Leave the notes on the board and continue with the lesson. Corrections will be made in the Lesson Closure section.

    Ask students the following questions about purchasing, receiving and storage:

    • What do you think the term “reputable vendor” means?
    • Who benefits from a restaurant making a commitment to providing safe food?
    • What costs can be associated with providing unsafe food?
    • How do you store food at home?

    Continue the discussion about providing safe food to the public.

  • Direct Instruction with Special Education Modifications/Accommodations

    Introduce lesson objectives, terms and definitions.

    Distribute graphic organizer Steps to Providing Safe Food (see All Lesson Attachments tab) so that students may take notes during slide presentation.

    Introduce PowerPoint™ Foundations of Safe Food: Purchasing, Receiving and Storage (see All Lesson Attachments tab) and lead a discussion about providing safe food in the industry.

    View YouTube™ videos:

    Purchasing: The following video is a look into Sysco Food’s Quality Assurance System. This is an example of some of the information you would need to look for when seeking reputable suppliers.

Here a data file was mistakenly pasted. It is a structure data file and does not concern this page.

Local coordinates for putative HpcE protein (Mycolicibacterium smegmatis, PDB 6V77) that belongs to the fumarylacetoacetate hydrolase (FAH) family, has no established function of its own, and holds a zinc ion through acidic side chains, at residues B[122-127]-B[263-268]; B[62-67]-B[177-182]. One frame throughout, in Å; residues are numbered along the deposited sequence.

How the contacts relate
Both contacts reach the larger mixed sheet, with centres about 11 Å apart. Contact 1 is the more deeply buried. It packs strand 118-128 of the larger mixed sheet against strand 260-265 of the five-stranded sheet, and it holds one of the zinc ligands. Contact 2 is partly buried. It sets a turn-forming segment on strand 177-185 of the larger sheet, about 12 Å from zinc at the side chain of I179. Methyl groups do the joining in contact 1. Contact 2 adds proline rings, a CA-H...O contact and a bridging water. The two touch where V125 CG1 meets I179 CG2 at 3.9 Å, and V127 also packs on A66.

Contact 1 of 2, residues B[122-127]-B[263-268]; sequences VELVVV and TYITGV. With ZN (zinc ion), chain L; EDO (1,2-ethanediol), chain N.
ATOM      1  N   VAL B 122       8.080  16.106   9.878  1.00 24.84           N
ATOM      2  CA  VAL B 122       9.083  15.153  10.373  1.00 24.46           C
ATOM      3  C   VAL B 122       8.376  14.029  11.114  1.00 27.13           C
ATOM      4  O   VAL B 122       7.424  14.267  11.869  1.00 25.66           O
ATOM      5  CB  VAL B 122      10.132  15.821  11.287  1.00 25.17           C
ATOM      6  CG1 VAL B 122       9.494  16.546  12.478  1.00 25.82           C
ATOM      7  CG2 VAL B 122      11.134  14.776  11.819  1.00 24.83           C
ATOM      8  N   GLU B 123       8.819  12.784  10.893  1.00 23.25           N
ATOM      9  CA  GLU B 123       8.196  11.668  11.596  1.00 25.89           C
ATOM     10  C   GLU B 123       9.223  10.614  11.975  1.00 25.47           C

Receiving: The following is a video that covers some important topics that must be considered when inspecting and receiving deliveries.

    Individualized Education Plan (IEP) for all special education students must be followed. Examples of accommodations may include, but are not limited to:

    • checking for understanding
    • providing a copy of the slide presentation notes

  • Guided Practice with Special Education Modifications/Accommodations

    Distribute the list of the food items and prices you have secured from a vendor or the school cafeteria supervisor.

    Divide the class into subgroups of three or four students.

    Distribute the handout Purchase Order (see All Lesson Attachments tab) and instruct the groups to order the food items needed for the scenario below:

    The Culinary Arts program on your campus runs a bistro for faculty and staff once a month. This month you will be serving an Italian lunch of lasgana and ceasar salad. A purchase order for the ingredients will need to be made.

    Allow time for groups to complete the purchase order.

    You may display an example of the purchase order on a light projector to guide the students.

    Individualized Education Plan (IEP) for all special education students must be followed. Examples of accommodations may include, but are not limited to:

    • peer tutor
    • monitor progress
    • oral responses